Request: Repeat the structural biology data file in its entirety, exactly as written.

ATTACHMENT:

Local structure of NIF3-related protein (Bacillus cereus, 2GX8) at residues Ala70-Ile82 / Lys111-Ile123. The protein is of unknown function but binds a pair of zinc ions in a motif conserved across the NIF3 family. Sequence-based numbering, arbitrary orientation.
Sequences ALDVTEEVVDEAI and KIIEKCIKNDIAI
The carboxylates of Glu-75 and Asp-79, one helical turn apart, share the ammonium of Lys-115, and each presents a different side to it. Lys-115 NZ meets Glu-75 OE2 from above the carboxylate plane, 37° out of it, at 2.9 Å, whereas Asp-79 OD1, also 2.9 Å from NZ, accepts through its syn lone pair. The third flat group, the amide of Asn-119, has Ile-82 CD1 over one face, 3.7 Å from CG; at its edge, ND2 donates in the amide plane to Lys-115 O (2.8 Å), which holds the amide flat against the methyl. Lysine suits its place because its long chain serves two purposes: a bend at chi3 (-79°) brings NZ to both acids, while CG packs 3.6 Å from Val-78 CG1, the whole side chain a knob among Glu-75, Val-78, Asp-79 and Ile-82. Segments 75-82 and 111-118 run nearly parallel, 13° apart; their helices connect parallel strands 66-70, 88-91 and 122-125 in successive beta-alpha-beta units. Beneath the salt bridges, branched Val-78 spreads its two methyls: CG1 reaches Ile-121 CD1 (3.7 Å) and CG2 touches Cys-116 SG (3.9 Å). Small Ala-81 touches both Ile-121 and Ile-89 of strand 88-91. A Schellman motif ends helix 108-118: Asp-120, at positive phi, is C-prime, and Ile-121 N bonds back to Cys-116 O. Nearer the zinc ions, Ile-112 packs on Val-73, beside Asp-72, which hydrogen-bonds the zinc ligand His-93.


Local structure of NIF3-related protein (Bacillus cereus, 2GX8) at residues Ala70-Ile82 / Lys111-Ile123. The protein is of unknown function but binds a pair of zinc ions in a motif conserved across the NIF3 family. Sequence-based numbering, arbitrary orientation.
Sequences ALDVTEEVVDEAI and KIIEKCIKNDIAI
The carboxylates of Glu-75 and Asp-79, one helical turn apart, share the ammonium of Lys-115, and each presents a different side to it. Lys-115 NZ meets Glu-75 OE2 from above the carboxylate plane, 37° out of it, at 2.9 Å, whereas Asp-79 OD1, also 2.9 Å from NZ, accepts through its syn lone pair. The third flat group, the amide of Asn-119, has Ile-82 CD1 over one face, 3.7 Å from CG; at its edge, ND2 donates in the amide plane to Lys-115 O (2.8 Å), which holds the amide flat against the methyl. Lysine suits its place because its long chain serves two purposes: a bend at chi3 (-79°) brings NZ to both acids, while CG packs 3.6 Å from Val-78 CG1, the whole side chain a knob among Glu-75, Val-78, Asp-79 and Ile-82. Segments 75-82 and 111-118 run nearly parallel, 13° apart; their helices connect parallel strands 66-70, 88-91 and 122-125 in successive beta-alpha-beta units. Beneath the salt bridges, branched Val-78 spreads its two methyls: CG1 reaches Ile-121 CD1 (3.7 Å) and CG2 touches Cys-116 SG (3.9 Å). Small Ala-81 touches both Ile-121 and Ile-89 of strand 88-91. A Schellman motif ends helix 108-118: Asp-120, at positive phi, is C-prime, and Ile-121 N bonds back to Cys-116 O. Nearer the zinc ions, Ile-112 packs on Val-73, beside Asp-72, which hydrogen-bonds the zinc ligand His-93.